As a rule of thumb your business, you and your employees shouldn’t share any images without the exclusive permission of the person in the picture and the one who took it. No exceptions.
Another big no-no is sharing confidential information, contracts, client data, office selfies and anything related to the confidential information that is distributed in the office or storefront of your business.
The waitress who got fired at Applebees for sharing the image of the receipt of a client learned that too well. Posting any client related information without consent can lead to legal proceedings. If you want to stay on the safe side, consider this information confidential:
- names, dates and contract information
- client images
- announcing new clients
- results achieved with clients
- clients’ testimonials and comments
- events attending and appointments (Meeting Jane from XYZ today to discuss her new marketing plan! isn’t a good Facebook status)
Clearly, having someone’s consent in writing would change the rules of the game and allow you to share information and stay legally social.
Tell the truth
That’s not only a way to keep the law but also the best manner to act if you want to create engagement and gain true followers that trust you. We are bombarded with ads every day and in the end people will do business with the ones who stay genuine and true to themselves.
Keeping score of “the truth” isn’t easy even for the social media itself. A defendant from Colorado, in the States sued Facebook for misrepresenting to his friends that he “liked” the newspaper USA Today.
Even though accidentally clicking a “like” button might have been the case, Facebook will be held responsible for the act. In the same way, your business is responsible for positioning its products and services.
Does it pass the grandma test?
It’s difficult to actually comprehend the amount of power that social media has. Once something is posted it’s there to stay (even if you delete it, screenshots are saved somewhere). The easiest way to stay safe on social media is to ask yourself “what would my grandma say if she saw this?” before posting.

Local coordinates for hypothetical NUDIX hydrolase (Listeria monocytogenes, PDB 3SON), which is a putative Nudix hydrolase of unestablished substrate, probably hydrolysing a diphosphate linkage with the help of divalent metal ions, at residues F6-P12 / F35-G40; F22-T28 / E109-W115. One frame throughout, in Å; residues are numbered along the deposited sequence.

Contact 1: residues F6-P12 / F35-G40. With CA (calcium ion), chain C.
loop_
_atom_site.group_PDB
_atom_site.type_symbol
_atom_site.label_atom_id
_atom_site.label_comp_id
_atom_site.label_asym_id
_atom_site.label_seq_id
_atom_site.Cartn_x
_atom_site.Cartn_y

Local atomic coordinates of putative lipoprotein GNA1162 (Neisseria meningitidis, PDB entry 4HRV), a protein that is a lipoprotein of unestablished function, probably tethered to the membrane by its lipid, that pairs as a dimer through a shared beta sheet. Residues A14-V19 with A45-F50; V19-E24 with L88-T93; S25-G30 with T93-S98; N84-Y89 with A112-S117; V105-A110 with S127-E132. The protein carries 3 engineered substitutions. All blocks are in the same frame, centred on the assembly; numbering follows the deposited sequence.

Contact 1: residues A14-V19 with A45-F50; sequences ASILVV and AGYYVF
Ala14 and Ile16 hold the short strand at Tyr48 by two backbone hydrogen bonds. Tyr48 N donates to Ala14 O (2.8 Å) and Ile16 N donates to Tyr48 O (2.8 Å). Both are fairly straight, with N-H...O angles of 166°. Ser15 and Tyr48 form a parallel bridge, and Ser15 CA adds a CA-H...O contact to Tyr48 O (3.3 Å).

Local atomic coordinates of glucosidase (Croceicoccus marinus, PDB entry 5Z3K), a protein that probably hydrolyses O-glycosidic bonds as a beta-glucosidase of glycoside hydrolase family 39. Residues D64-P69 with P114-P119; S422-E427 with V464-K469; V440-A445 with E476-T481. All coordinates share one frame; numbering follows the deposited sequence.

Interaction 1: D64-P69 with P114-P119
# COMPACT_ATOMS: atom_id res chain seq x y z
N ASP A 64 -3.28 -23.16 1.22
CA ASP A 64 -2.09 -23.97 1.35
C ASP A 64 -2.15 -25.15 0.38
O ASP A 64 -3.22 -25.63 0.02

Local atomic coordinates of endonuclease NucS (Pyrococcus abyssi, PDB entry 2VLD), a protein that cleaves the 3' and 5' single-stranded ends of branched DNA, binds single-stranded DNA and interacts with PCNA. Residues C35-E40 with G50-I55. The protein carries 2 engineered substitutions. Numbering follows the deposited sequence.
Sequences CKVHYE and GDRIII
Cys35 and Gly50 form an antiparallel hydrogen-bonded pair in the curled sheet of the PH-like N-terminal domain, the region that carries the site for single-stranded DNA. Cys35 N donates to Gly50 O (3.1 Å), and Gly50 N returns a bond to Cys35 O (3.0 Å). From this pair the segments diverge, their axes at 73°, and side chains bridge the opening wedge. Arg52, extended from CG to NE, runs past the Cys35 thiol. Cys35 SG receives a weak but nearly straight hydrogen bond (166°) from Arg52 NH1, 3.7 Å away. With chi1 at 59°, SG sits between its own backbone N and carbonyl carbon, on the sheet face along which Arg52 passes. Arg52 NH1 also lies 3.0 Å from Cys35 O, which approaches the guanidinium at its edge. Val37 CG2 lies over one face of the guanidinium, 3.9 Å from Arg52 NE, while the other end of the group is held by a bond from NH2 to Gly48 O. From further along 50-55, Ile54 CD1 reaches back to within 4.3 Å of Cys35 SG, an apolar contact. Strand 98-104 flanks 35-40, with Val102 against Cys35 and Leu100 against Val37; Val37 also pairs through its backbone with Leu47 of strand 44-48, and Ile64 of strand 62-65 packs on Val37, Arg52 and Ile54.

On social media, everyone sees everything. You and your employees must be aware that there isn’t such a thing as a personal blog – if it’s published it’s online and it can be used against you. The best way to let your employees know what they can and can’t post on and off work is to have comprehensive social media policy.
We have a winner!
One of the high risk areas of social media is holding contests, giveaways and leveraging user-generated content. It’s complicated because you need to know in depth the Award and Competition Laws in Australia as well as the social media website specific rules that apply to contests. A hint – they’re all different.
The Topps Company sure learned this well after launching its #RockThatRock campaign, which asked fans to post photos on social media wearing their “edible bling.” It got a little out of hand as a few teen girls entered the contest posting photos that some considered inappropriate. As a result, an investigation was started to identify if the promotion is in violation of the Children’s Online Privacy Protection Act by collecting and disclosing personal information from children under age 13 without their parents’ permission. See the small print here? It doesn’t matter if it’s intentional or not.
Social media is simple but serious business regardless of all the goofy selfies, lame posts and personal details shared online. The fact that everyone’s doing it wrong doesn’t excuse you and won’t work quite well in court. Do your homework and have a successful and social 2016.
To staying socially legal….
Every smart entrepreneur loves social media policies…
wanna know why? Join Katherine and the savviest entrepreneurs for the next #socialmediapolicy meet-up! There will be coffee, laughing, epic social media fails and of course, social media know-how only a lawyer can give you…
See you there!